CEO Fran Armstrong On What She Learned From The Army
Q&A With Fran
Tell me about your career history and particularly your work with the army.
After high school, and not being able to find a job (having only prepared myself in my education with a typing and record keeping course and finally an accounting course in High School, of which I was award as best accountant at end of year), I decided that perhaps I could join the air force, like my father did. I went to the Airforce recruitment office and they told me they were not accepting women, so I went to the next door down, and joined the Army instead. I knew they were going to be tougher, but my husband believed in me and told me I could do it. Basic training was the hardest thing to endure for 13 weeks, next to child birth. The hardest part for me was leaving my daughter, Lariena, behind at only 18 months old, and also the physical training, which I hated..
When I was told that only 40 percent of new recruits would make it through basic training, I was very proud of being in that group, and graduating top female soldier. What I learned in basic training is that if you want something bad enough, you only need to be motivated and have a "can do" attitude. I learned this through the tough training from my leadership (My basic training captain) who told me he would recycle me back to week one of basic training if I did not graduate as their top female soldier. I over achieved and excelled at all Military training and the only thing I was lacking to be a top female soldier was the physical component. I hated that training, refused to do that training, and found myself in the Captain's office daily to get reprimanded. Once he produced the documents that I was being shipped out of my platoon to another week 1 platoon, I had a complete attitude change and of course, the forced motivation I needed (after many tears and pleading with the Captain to let me quit and go home).
I began to train hard (the muscle pain from male pushups and running 4 miles a day brought me to nightly tears) to pass my physical training testing to be allowed to graduate and get out of the hell I felt I was living in for those 3 weeks as the Captain followed me to every training site, firing range, marching range, physical training range... everywhere I turned, he was there eagle eyeing me and making sure that I followed through with my promise to him to not recycle me. Now that I think back at that, having people in your life who take an interest, care for you, and can see your greatness, even when you cannot... Wow! I did not think that really existed, but now that I look back, I see that my Captain was there pushing for me, had faith in me, and cared about seeing me succeed, even though he knew nothing about me.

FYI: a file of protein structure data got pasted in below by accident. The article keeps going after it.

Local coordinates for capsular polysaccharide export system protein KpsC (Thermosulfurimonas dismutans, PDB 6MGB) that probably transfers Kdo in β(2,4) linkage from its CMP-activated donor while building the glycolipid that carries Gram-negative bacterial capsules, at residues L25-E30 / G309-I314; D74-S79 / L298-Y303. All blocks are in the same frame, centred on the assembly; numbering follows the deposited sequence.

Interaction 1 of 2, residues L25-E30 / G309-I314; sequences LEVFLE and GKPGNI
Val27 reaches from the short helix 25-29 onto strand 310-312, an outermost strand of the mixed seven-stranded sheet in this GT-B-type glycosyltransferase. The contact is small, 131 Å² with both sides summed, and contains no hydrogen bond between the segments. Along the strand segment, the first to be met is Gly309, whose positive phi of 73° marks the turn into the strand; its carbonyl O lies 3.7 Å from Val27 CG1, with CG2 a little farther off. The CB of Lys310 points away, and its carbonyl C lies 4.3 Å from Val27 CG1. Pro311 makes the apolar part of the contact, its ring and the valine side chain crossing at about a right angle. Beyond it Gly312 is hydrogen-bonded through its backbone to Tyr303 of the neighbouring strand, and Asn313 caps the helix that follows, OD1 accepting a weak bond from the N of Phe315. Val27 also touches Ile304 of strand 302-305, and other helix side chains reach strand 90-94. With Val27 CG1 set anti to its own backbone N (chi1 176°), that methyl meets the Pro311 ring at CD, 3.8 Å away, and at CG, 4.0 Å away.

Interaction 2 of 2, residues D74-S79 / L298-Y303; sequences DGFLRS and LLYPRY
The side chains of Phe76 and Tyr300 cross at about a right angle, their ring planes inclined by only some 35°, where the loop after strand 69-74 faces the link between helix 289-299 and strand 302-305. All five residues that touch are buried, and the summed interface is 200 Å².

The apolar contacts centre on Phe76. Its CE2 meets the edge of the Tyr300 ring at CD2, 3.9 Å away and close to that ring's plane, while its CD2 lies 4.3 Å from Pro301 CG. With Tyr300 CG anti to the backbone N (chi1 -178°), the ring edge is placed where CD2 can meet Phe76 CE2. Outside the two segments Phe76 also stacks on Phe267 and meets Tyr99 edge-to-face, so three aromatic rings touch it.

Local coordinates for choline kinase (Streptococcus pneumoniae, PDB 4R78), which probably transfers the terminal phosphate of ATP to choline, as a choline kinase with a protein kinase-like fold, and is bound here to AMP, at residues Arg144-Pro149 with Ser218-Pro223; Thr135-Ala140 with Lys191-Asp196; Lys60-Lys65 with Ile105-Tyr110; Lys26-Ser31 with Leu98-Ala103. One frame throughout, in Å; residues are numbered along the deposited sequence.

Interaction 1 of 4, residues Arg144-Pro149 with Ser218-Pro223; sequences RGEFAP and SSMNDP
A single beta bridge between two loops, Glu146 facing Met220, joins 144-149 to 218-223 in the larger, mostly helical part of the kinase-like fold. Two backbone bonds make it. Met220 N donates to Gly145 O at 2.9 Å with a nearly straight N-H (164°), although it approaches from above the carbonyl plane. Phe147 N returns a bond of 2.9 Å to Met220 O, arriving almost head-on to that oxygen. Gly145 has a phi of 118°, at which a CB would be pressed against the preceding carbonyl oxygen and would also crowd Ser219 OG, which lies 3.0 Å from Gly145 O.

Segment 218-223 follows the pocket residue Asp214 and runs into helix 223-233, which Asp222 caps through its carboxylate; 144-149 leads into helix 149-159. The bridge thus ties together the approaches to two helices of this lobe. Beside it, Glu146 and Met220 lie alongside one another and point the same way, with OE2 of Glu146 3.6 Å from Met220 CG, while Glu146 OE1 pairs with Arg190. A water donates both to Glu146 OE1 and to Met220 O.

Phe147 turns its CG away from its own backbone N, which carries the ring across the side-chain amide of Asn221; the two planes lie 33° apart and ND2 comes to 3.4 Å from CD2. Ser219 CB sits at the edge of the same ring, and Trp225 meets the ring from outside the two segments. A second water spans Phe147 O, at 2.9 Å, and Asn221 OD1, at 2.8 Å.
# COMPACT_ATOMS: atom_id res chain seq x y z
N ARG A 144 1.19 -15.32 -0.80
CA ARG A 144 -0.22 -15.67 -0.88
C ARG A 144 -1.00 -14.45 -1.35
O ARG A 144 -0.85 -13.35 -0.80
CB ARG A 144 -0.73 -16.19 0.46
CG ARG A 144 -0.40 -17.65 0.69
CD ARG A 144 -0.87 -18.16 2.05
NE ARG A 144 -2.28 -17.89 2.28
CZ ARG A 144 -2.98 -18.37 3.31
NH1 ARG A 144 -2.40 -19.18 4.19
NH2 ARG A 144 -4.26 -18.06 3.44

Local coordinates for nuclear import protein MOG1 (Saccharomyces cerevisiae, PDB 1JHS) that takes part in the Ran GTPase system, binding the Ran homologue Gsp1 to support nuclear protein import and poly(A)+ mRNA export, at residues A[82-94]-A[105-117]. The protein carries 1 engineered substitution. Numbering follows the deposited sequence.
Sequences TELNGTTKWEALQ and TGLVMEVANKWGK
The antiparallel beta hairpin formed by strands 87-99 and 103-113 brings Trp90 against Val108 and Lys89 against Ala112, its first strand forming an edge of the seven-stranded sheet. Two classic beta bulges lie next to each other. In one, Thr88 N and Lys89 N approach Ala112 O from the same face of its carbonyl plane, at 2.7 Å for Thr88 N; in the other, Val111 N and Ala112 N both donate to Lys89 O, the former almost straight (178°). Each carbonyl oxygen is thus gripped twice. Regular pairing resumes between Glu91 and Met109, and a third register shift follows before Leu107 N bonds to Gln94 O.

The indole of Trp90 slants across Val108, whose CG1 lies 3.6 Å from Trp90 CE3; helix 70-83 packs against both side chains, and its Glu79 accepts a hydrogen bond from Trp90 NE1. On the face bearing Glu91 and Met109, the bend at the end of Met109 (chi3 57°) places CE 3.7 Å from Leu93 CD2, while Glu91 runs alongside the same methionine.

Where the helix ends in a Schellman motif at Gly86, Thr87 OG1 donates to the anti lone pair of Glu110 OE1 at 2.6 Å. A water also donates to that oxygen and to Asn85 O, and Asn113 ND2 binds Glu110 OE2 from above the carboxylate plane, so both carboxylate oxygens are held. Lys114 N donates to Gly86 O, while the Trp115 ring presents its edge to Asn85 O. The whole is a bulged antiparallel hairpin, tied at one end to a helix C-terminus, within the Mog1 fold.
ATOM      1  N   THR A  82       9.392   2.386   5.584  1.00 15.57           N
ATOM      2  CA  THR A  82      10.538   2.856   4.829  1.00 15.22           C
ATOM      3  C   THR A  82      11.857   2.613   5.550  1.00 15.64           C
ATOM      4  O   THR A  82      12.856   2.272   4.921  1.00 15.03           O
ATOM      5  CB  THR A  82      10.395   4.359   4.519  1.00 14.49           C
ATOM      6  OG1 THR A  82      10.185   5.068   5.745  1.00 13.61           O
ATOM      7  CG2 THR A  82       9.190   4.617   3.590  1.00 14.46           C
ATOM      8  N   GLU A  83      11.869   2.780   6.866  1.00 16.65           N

What were important skills to have/also skills you gained working for the Army that others in different businesses may not have? How do the things you learned working for the Army now help you in your day to day business and life?
One of the biggest skills I learned in my advance training in the Army is how the Army can funnel thousands of documents and process thousands of people in the shortest amount of time. I was taught forms, and chain of command of workflow processes, etc. The things that makes it possible for the Army to provide meals in under 2 hours to a battalion of 850 people in the Dining halls, and produce documents to ship out an entire battalion in under a day, and how organizational techniques are instrumental in those endeavors. These skills I learned I now deploy in my own company in how I design our internal process to be able to handle the workflow process of multiple clients. This makes us different from other firms, because we are able to work a client's files, even when one man is down, because we cross train the entire staff to work client files. We don't assign one bookkeeper to a client like most other firms do, which limits the possibilities of handling more clients. Also, when one person is assigned, the clients tend to leave the firm with that bookkeeper, because of the trust they build with that one person, but with a team concept, we have stronger relationships and our clients don't tend to leave us, because they have a team of trusted people and not just one contact.
My military training is my biggest advantage in my opinion, in growing our company and with our internal workflow processes. We can handle more clients than most other firms in less time and we have a tighter running machine, with less waste and more efficiency than most. This translates to lower fees for our clients and better quality of service and performance. Now that we are integrating Artificial Intelligence, we are excited to be merging the concept of governmental protocols into workflow processes with these new technologies. This is how we take a leading edge over our competition and create ourselves as a firm of the future.
My military training is also instrumental in my self-discipline, and how I treat others. It taught me that everyone has value, and should be treated with respect in the value that they can bring to the table. It is just a matter of finding what motivates them to greatness. For some, it takes tough repercussions (my case, as I am so stubborn), for others it takes a structured syllabus. Military training brings self-discipline into play in teaching you that you only need yourself, your can-do attitude and proper motivation to achieve what you believe you cannot.
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